Canzano: Trail Blazers ask Damian Lillard to scoot over
So what happens next?
The Trail Blazers did what any reasonable NBA franchise would have done on Thursday night — they tried to get better.
I don’t know where you were when Portland picked Scoot Henderson with the third pick in the NBA Draft. Maybe he’ll end up good enough to make you remember. But Damian Lillard was apparently in Europe, about as far away from the scene as a he could be.
“You draft best player possible,” General Manager Joe Cronin said, “then figure it out.”
I don’t blame him a bit.
I also don’t blame Lillard if he saw it and thought: “Ciao.”
Lillard will turn 33 in a couple of weeks. His $49 million salary will gobble up a third of the team’s salary cap next season. A year after that, he’ll make $58.5 million. He’s a gifted player working on a timeline that doesn’t really fit.
End of an era?
Sure. When the deal is right for the club, not Lillard. I like that Cronin didn’t wilt amid the mounting pressure in the way former team president and GM Steve Patterson did in rushing to trade Rasheed Wallace to the Atlanta Hawks in 2004.
“Watershed day,” Patterson announced as he was getting pantsed.
Cronin kept his trousers on this week. He made the pick. Henderson is a promising player. He’ll be fun to watch. I’ll also be interested to see how calculated Camp Lillard will be in trying to get what it wants in the coming weeks. While we wait, though, I’m left wondering how Lillard and Henderson might play alongside each other should it come to that.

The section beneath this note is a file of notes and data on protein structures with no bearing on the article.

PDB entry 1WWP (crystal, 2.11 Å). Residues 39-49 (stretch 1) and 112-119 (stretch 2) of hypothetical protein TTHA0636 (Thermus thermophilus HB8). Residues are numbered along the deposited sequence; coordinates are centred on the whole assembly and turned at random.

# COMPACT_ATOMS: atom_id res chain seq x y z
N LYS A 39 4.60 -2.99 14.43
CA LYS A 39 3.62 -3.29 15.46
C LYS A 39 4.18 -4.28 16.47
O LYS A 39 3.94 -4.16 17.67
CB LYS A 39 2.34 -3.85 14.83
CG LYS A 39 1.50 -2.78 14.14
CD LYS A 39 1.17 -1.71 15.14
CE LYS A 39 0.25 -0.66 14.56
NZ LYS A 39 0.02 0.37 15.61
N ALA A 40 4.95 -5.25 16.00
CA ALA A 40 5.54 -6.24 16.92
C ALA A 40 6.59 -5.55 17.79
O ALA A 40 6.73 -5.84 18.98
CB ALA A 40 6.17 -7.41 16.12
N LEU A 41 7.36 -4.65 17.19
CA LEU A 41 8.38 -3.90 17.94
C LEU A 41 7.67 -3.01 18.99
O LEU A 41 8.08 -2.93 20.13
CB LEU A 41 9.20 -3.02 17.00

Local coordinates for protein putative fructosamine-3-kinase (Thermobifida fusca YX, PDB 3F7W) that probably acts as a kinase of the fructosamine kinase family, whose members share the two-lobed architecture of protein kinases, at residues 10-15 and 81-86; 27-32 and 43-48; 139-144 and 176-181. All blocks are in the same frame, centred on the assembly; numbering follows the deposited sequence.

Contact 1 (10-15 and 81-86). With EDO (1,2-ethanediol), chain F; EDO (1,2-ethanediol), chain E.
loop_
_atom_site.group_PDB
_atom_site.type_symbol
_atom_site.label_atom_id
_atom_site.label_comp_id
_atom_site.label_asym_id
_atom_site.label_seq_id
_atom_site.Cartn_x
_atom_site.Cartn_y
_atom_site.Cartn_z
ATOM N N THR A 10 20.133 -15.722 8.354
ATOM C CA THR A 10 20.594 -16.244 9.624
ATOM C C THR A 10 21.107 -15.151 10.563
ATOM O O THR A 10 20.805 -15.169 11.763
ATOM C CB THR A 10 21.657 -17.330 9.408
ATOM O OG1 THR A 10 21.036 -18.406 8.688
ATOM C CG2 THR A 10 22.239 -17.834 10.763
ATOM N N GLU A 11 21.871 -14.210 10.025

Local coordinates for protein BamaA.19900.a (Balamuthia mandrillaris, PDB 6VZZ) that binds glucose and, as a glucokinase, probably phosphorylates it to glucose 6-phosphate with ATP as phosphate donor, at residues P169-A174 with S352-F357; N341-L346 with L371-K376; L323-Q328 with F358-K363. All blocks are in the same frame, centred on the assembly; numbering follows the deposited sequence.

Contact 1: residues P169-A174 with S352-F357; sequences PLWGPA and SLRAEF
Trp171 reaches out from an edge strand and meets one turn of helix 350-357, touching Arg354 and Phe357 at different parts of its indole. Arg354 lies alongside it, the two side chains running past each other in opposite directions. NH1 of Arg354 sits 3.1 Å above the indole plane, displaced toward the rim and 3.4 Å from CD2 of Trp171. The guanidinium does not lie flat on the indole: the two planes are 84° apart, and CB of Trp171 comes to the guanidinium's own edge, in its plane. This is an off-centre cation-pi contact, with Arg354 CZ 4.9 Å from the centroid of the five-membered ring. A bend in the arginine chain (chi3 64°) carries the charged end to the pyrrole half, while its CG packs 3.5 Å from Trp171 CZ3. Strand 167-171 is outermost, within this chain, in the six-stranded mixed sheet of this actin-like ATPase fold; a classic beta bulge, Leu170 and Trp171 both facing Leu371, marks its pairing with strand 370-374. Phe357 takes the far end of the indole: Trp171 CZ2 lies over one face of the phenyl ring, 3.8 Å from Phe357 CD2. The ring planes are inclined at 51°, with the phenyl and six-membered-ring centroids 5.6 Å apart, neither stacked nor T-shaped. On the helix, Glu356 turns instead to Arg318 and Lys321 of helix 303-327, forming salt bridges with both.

Long-time college coach Tom Crean recruited Henderson out of high school and watched his growth closely over the last two seasons. This week Crean told me Henderson is “darn-near impossible” to guard when he’s coming downhill with the ball.
“He’s got unreal speed and explosion,” Crean said. “Just unbelievable where he’s at. But I’d almost want him off the ball right now to use his speed and quickness to exploit close-outs.”
Can he co-exist with Lillard?
“No doubt,” Crean said.
A few quick things:
I have little faith that the current ownership and management structure of the Blazers is going to translate to success anytime soon. I’ll bet Lillard feels about the same way today. Winning in professional sports is difficult enough when you have a motivated owner and a clear plan. Portland has neither right now.
Is there really a difficult decision to make?
Not sure I see it that way for the Blazers today. The commitment the franchise ultimately has it to itself and the fan base, not Lillard. They’ve been quietly rebuilding in case anyone hasn’t noticed. If there’s a no-brainer trade offer for Lillard in the coming weeks, they should take it. If not, don’t. Not really difficult at all.
The Lillard conundrum threatens to turn into a summer drama. His agent, Aaron Goodwin is a masterful behind-the-scenes tactician. He’ll do what’s best for his client. But I like that the Trail Blazers did what was best for themselves on Thursday.
Like Cronin said — you draft the best player and figure it out.
The Blazers have done far worse things over the years.
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